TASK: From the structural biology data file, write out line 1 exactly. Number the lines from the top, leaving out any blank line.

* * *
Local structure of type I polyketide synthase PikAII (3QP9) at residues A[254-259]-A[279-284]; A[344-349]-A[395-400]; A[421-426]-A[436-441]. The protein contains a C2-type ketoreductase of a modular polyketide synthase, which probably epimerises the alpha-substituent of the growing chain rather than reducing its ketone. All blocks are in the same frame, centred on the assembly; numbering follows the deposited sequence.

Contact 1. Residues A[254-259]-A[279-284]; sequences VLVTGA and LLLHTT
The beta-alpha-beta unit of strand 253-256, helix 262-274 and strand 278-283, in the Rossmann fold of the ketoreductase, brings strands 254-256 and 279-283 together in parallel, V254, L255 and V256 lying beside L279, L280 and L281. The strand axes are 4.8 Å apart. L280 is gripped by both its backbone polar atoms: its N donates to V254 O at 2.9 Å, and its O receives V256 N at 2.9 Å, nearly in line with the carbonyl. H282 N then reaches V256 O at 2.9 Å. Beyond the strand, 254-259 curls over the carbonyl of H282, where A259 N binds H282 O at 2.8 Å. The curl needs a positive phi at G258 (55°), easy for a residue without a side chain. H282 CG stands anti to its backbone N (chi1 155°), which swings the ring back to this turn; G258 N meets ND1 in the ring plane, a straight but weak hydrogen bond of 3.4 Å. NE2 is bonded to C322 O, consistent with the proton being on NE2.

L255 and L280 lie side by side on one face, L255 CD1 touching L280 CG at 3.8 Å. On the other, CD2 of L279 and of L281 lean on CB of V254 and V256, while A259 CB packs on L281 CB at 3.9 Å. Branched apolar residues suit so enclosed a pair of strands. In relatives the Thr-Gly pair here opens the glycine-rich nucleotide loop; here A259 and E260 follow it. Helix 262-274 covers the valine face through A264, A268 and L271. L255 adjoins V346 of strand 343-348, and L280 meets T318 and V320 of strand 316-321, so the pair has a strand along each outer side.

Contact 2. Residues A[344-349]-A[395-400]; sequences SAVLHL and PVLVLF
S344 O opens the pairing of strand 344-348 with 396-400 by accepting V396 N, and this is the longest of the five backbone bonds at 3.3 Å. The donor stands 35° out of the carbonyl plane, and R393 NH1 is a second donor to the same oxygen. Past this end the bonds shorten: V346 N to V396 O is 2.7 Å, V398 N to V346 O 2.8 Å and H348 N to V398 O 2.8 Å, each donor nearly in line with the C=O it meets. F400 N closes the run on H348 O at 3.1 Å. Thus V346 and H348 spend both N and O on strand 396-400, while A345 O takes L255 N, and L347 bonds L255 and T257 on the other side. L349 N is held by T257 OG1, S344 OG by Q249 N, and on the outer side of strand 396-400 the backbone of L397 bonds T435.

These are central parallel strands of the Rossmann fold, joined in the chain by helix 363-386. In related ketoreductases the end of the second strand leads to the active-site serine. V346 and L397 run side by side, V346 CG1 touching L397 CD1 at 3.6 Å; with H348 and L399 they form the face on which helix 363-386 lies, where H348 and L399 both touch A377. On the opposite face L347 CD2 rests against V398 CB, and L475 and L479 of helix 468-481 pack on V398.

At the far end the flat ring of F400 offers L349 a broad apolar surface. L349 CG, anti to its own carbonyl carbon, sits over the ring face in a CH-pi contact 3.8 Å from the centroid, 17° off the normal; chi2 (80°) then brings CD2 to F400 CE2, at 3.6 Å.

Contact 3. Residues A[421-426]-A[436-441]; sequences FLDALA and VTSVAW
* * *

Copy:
Local structure of type I polyketide synthase PikAII (3QP9) at residues A[254-259]-A[279-284]; A[344-349]-A[395-400]; A[421-426]-A[436-441]. The protein contains a C2-type ketoreductase of a modular polyketide synthase, which probably epimerises the alpha-substituent of the growing chain rather than reducing its ketone. All blocks are in the same frame, centred on the assembly; numbering follows the deposited sequence.